Ultima Thule Expeditions Keeps Focus on Adventure, Nature

Reed Travel Features

REYKJAVIK, Iceland -- Ultima Thule Expeditions, based here, has been taking travelers in search of adventure on sea- kayaking, trekking, whale- watching and ice-climbing tours since 1993.

The company started with kayaking expeditions and has branched out to other areas of adventure travel.

Although the operator takes hundreds of visitors into Iceland's wilderness, it is careful to adhere to the company goal of "being committed to low-impact travel in a country where a single footprint can leave a lasting impact for centuries," said Baldvin Kristjansson, co-owner of the company.

In order to minimize the impact on the environment and still provide individuals with an in-depth experience, group size is no larger than 12 and usually averages about eight, Kristjansson said, and each tour is accompanied by two experienced guides.

UTE is still the only local outfit offering sea-kayaking excursions in Iceland, according to Kristjansson.

Clients can choose to explore nature on the firm's 10-day camping programs or enjoy the wilderness by day and spend their nights in a lodge on an eight-day itinerary.

All of the programs are designed for people who are reasonably fit, excited about trying new activities and expect the unexpected, he said.

Kristjansson pointed out that the long daylight hours of the northern summer, together with flexible schedules and small groups, enable participants to respond to sudden challenges that occur when traveling in remote areas.

The backgrounds of UTE's participants vary, from those who have traveled the globe in search of adventure to those who have never ventured outside the U.S.

The average age of UTE's clients, mostly couples, is between 45 and 65; singles tend to be a bit younger, he said.

Kristjansson also pointed out that a high number of single participants are women.

UTE organizes separate departures for its European and American clients because the pricing varies.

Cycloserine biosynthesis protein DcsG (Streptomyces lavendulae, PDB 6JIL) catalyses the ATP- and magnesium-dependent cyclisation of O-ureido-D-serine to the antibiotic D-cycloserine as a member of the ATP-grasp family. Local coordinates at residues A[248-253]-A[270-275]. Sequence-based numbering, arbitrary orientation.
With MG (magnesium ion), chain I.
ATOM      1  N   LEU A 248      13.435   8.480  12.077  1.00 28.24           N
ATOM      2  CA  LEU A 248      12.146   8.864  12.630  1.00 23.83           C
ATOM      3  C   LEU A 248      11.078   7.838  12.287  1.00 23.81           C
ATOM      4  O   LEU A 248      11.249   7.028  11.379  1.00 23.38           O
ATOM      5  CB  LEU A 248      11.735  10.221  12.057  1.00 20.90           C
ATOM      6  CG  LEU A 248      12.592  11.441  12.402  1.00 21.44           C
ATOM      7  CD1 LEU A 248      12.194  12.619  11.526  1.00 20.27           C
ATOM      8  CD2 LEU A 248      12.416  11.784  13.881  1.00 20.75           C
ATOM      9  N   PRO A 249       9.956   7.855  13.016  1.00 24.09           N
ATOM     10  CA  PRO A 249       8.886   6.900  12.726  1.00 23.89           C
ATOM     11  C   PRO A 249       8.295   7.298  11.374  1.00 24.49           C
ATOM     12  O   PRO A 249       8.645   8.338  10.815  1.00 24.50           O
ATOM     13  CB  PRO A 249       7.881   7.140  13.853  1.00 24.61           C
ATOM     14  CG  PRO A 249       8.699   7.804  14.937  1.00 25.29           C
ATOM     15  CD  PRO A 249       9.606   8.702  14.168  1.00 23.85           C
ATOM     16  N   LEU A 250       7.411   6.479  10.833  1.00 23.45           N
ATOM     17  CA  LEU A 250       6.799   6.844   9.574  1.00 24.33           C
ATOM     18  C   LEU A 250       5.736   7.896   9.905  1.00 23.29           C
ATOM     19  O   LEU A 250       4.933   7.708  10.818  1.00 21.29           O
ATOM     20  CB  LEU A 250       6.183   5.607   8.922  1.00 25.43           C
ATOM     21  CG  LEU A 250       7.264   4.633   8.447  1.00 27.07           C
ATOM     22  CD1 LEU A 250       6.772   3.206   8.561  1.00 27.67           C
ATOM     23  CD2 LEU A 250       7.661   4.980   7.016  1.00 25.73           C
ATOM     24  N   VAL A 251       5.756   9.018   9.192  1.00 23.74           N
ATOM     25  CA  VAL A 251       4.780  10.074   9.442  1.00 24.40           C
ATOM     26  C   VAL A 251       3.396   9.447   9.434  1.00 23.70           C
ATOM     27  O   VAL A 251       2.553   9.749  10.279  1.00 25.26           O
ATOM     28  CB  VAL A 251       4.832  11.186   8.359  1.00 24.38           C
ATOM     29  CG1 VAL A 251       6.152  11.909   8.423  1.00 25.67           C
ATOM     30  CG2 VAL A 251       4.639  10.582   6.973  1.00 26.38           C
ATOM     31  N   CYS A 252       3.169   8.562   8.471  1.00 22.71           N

For example, Americans tend to want more extras, like backup equipment on excursions and extra meals, he said.

Food preparation and dining are an important part of the adventure. Each of the guides has his own favorite menus, he said.

Participants might find themselves gathering local herbs or vegetables for soups and salads, harvesting mussels or catching salmon or trout, buying a cake from a local farmer or making crepes in the camp kitchen.

Group members are invited to share their cooking tips.

UTE operates 10-day camping programs from the end of June through August and eight-day lodge programs from May through September. Fourteen-day programs also are available.

On the 10-day Sea Kayak Hornstrandir Wilderness Park expedition, the group paddles from fjord to fjord, exploring the ecosystems of the far north.

The Hornstrandir, settled by the Norse, was the home of thriving communities for more than 1,000 years.

Every mountain along the way is associated with a legend of past generations, trolls, ghosts, dwarfs or the "hidden" people.

Before setting off, the group explores the main town of the Westfjords, learns basic sea-kayak skills in a heated pool and visits the local history museum.

A chartered boat brings participants out to the Jokulfjords, the sheltered south coast of the park.

The group is based for up to three nights at each campsite during the journey.

Participants discover the Hornstrandir in a quiet and relaxed manner, taking care not to disturb the remote environment.

Having been abandoned for more than 40 years, the park now shelters large numbers of Arctic foxes, seals and numerous seabirds.

The mountains provide a backdrop for short excursions on foot.

The price of the kayaking programs ranges from about $160 to $180 a day, per person.

This includes two highly qualified English-speaking wil-derness leaders; transfers; domestic air transfers; all expedition equipment such as tents, sea kayaks and skis; all specialized personal gear such as paddling jackets and pants, and all meals (except when in Reykjavik).

Air-inclusive packages are available through Icelandair and other operators in the U.S.

Basically, all clients need to bring in terms of equipment is their toothbrush and sleeping bag.

Ultima Thule Expeditions works closely with tour organizers in the U.S. and offers commissions ranging from 12% to 20%, depending on the number of bookings and marketing agreements, Kristjansson said.

Travel professionals are invited to visit and familiarize themselves with the adventure product in the spring and fall, he added.

An information kit, with tour itineraries, weather, food and other details as well as a booking form can be ordered from Ultima Thule Expeditions at (011) 354 854-7798; fax (011) 354 421-4768 or E-mail ute

@islandia.is.

The company also can be reached via the Internet at

http://www.islandia.is/ute.

Other programs include Walking & Sea Kayaking in Breidafjordur Conservation Area, Trekking & Whale Watching at Gjsgur and sea-kayaking excursions in Greenland.

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